Brown University Offers its First Ever Executive MBA: MBA News |

Brown University Offers its First Ever Executive MBA: MBA News

By QS Contributor

Updated March 19, 2015 Updated March 19, 2015

Brown University is set to launch an executive MBA, joining the ranks of other Ivy League institutions, such as Harvard and the University of Pennsylvania that already offer MBA programs – according to Bloomberg BusinessWeek.

Brown has collaborated with IE Business School in Madrid on an executive MBA program since 2011, but, until now, students received their qualification from IE Business School alone.  However, with this new development, students now stand to receive a qualification from both institutions.

Karen Sibley, dean of the School of Professional Studies at Brown University, is excited about its new offering, saying the executive MBA will “help transform business leaders and have a powerful impact on how business leaders view the world.” Sibley also believes the prospect of studying at an Ivy League institution, as well as what the university terms “enhanced global engagement, visibility and impact”, will entice applicants.

The proposal to add the EMBA to its program list was presented to Brown’s faculty earlier in the year, and secured approval from the institution’s governing body, Brown University Corporation, on Friday. “The course is becoming increasingly valued and respected…by students, faculty and administrators” says Sibley.

New Executive MBA’s broad appeal and unusual course offerings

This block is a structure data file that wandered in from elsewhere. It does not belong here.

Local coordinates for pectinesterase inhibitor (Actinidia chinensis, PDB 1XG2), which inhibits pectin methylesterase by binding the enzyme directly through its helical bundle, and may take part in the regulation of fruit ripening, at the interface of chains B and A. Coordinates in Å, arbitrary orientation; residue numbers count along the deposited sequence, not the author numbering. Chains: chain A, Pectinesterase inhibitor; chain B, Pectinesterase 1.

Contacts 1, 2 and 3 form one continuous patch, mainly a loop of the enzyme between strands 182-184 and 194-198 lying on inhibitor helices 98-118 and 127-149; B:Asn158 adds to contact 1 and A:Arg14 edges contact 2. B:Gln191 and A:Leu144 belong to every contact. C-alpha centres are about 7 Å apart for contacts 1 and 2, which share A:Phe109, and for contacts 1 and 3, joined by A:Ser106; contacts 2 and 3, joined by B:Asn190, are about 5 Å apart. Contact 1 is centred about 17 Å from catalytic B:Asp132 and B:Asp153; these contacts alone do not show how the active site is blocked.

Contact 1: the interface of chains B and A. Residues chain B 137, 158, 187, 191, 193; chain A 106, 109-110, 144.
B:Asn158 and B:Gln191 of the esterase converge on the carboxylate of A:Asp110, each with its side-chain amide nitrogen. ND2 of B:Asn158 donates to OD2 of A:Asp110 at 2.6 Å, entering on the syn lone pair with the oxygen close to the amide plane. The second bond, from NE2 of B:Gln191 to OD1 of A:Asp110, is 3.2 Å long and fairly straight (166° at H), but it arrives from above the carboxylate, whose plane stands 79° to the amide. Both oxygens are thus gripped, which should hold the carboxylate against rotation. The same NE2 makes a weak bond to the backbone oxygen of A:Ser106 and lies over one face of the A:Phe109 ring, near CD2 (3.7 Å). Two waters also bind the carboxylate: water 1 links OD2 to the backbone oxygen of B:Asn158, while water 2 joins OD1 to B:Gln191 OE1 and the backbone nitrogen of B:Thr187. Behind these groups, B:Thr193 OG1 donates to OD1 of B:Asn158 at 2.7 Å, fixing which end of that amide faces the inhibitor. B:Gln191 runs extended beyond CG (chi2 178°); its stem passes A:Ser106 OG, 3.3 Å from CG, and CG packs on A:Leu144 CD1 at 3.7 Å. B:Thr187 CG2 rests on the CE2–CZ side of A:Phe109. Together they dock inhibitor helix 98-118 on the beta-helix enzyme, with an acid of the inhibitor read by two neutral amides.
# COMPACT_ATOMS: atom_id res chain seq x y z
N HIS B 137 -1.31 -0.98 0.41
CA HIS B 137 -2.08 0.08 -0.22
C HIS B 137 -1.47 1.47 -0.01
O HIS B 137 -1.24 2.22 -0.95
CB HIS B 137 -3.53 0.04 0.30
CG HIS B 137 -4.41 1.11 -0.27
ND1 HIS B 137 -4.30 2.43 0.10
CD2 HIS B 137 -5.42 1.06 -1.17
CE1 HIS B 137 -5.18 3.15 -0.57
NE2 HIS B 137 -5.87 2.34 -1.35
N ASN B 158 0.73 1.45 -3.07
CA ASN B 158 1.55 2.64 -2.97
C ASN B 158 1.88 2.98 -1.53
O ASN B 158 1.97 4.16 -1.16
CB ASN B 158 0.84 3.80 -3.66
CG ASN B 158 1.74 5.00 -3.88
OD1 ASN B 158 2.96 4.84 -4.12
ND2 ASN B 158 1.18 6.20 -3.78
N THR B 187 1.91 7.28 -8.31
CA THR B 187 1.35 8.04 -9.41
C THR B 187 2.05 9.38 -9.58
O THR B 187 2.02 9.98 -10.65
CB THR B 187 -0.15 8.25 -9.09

Since 2011, the existing executive MBA course has attracted an international student body from a variety of professional backgrounds. Two-thirds of the most recent graduating class of 30 were international students, and the number who possessed prior experience in public services was double that of those coming from financial services, the traditional domain of MBA students.

The reason for this may stem from Brown University’s approach of building around its existing strengths, rather than seeking to create an MBA from scratch. Introducing master’s courses in strongly-performing departments is, in the eyes of Sibley, “a very sensible attempt to leverage the talents and capacities that we already have.”

The approach also enables Brown to offer some more unusual MBA-level course offerings. Students can, for instance, delve into the shared history of slavery and capitalism, globalization of the arts and an ethnographic study of the AIDS epidemic in Southern Africa. “This is stuff that MBAs aren’t hearing about in other places,” says Seth Rockman, an associate professor of history at Brown University.

Despite entering the world of MBAs, Sibley stresses that this is not a sign of Brown University’s intention of launching a business school anytime soon, “Brown doesn’t plan to have a business school in the near future…[that would be] crazy.”

This article was originally published in May 2014 . It was last updated in March 2015

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